Their low-cost Chinese competitors pump out, for the price, unbeatable action cameras. I much prefer using a $100 SJ4000 than a $500 GoPro while, say, fishing, climbing or swimming, because I'm not afraid of it getting wet / damaged and can put up with the _very_ slight decrease in IQ (the SJ4000 produces some very good-quality footage) and "only" 30p framerate. Against those competitors, they just shouldn't ask for so much money because 95% of their prospective clients will get the much cheaper camera.
I would presume that the basic would have the same quality as the earlier models just because it would actually cost more to make it poorer. Re-badging an earlier model means all development costs are covered.
And knowing the FL would do what for you? I suppose you can choose another action cam that has interchangeable lenses so you can put on a longer FL. Oh, wait! No one does that!
Andr3w: The Pentax 50-135 f/2.8 has been out since 2007 and is very well regarded. Unfortunate that it gets written off because it "doesn't sell very well". Any data to back this statement up? It is the second most rated Pentax lens on B&H.
I can't imaging Fuji or Samsung will sell significantly more anytime soon since Pentax has had a 7 year head start.
jtan163, true I am not sure why I wrote Sigma. My point is that other makers of great gear get overlooked in the frenzy that surrounds some releases.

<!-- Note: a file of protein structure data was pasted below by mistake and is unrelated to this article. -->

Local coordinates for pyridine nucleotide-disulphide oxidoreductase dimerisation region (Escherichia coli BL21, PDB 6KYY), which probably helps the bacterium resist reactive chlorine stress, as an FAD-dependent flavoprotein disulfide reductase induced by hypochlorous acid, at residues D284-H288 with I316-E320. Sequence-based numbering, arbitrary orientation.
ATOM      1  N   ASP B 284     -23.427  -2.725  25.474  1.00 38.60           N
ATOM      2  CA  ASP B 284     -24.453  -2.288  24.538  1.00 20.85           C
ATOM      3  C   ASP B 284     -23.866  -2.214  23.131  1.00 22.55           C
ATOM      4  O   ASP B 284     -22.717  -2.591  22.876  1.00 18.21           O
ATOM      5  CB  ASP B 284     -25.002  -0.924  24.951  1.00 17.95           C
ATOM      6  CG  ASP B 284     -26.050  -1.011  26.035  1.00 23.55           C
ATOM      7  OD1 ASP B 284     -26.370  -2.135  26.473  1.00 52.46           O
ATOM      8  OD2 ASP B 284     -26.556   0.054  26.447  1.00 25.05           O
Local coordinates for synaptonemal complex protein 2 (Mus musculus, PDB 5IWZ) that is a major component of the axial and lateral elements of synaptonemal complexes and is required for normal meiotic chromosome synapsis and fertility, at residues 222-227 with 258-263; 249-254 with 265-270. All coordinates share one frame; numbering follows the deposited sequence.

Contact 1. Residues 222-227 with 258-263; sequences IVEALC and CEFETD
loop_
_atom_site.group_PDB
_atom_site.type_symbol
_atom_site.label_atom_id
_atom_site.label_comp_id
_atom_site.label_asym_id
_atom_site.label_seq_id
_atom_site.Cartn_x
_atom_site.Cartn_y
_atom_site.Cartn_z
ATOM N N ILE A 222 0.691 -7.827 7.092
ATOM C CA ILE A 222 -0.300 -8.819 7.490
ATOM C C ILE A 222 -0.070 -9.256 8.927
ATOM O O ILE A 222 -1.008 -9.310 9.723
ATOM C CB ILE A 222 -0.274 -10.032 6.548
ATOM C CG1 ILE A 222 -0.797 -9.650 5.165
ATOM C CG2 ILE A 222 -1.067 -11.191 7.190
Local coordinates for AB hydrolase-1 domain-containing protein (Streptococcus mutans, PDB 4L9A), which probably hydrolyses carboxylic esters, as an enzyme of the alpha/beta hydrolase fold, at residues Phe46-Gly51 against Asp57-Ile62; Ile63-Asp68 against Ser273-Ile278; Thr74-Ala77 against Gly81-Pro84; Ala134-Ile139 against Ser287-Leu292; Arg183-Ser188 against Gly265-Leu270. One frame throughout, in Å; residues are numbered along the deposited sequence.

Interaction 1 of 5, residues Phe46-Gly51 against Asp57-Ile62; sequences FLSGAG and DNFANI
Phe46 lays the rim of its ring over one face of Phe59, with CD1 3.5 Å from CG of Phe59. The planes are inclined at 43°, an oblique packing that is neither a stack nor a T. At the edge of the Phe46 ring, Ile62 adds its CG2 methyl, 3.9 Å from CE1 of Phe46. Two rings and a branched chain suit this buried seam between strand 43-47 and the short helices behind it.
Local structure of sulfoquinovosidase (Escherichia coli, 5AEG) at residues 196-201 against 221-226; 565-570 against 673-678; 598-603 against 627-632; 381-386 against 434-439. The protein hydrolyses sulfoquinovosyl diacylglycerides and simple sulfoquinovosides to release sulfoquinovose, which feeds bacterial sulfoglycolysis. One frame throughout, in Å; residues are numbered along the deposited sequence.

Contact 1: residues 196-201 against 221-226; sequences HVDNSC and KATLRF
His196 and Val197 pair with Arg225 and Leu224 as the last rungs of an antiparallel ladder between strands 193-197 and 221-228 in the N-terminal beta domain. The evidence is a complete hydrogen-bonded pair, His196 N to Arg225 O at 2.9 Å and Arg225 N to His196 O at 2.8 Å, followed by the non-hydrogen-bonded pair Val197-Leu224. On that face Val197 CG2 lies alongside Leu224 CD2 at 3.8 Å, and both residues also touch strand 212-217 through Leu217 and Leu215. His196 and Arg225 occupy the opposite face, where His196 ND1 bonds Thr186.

GothtinPowers: So how do these compare to dedicated film scanners like the Nikon coolscans?
With the fluid mount option The Epsons can do very well with film and above 120 they are undisputed among affordable scanners.
Roland Karlsson: I sometimes scan drawings. Then it is important that the lens system is rectilinear, or there is some compensation. For my old Perfection 3200, it is not. So, the resulting scan gets slightly compressed along the long side.
Any way to find out how linear scanners are?
It seems that this is a problem with the timing of the software/hardware in that as the scanner moves along the scanning axis it is placing the lines too close to each other. I am not sure if there is an adjustment available to the user but there may be.
white shadow: This is a great camera for those people who cannot afford the Canon 1DX or who like a lighter body.
Great for fashion shows, sports and wildlife photography.
Canon knows how to fine tune the 7D to be even better. There is no need to join the megapixel race. Those who want a flip screen can always buy the 70D. Those who prefer an EVF and even lighter camera can buy a mirrorless camera. Those who prefer what the 7D Mk2 can offer are happy that they have the camera they want.
Spot on analysis. It's interesting to note that there is no comment on how the flagship models of any manufacturer need to have EVF, IBIS, tilt screens, GPS, 4K video and the other must-have items of the hobbyist.
Photomonkey: Canon did not set out to build an A7. They set out to create the next generation DSLR and as such seem to have improved every aspect of it.Not adding the features that the hobbyists are clamoring for is not an oversight but a deliberate statement about their idea of what the camera should be.
If you are looking for the Swiss Army knife of cameras, look elswhere.
"old technology sensor"? As there have been no real tests AFAIK it seems a bit premature to make such claims but this is the internet so I expect that.